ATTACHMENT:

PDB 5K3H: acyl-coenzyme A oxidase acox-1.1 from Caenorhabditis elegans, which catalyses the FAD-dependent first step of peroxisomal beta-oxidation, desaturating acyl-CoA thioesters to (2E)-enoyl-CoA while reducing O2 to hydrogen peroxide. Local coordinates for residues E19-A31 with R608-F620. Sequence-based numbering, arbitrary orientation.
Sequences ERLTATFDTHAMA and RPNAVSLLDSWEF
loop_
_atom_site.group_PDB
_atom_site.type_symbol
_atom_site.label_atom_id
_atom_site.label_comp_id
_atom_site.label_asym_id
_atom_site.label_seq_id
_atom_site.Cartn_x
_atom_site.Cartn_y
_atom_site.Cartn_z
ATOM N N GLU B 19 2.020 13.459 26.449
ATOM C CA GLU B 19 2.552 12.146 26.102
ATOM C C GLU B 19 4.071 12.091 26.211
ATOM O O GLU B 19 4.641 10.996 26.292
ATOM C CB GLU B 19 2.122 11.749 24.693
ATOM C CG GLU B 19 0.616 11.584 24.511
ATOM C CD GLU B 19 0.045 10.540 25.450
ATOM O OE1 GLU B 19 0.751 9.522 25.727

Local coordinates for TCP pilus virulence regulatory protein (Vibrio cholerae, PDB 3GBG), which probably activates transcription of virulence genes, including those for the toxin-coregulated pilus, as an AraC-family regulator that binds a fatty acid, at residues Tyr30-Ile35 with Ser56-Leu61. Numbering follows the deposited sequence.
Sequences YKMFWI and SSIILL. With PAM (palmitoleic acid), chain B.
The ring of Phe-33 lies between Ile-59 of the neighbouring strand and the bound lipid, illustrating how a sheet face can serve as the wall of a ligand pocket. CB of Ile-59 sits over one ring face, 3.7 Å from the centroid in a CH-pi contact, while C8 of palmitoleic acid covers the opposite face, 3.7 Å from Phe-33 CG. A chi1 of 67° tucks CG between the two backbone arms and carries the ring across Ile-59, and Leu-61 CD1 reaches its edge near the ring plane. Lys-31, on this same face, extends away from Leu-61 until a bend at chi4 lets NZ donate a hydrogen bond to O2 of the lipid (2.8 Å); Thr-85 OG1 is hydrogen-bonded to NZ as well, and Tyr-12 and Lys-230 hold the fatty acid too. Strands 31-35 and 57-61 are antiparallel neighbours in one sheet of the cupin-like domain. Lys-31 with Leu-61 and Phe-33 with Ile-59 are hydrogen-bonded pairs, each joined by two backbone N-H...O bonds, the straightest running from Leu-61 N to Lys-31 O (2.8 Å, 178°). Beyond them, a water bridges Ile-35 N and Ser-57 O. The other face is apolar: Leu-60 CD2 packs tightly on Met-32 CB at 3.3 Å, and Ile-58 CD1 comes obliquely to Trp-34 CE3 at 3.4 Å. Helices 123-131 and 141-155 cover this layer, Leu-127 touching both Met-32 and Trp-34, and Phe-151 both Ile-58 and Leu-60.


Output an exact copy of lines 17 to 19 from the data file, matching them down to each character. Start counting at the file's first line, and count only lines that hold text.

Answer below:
ATOM C CB GLU B 19 2.122 11.749 24.693
ATOM C CG GLU B 19 0.616 11.584 24.511
ATOM C CD GLU B 19 0.045 10.540 25.450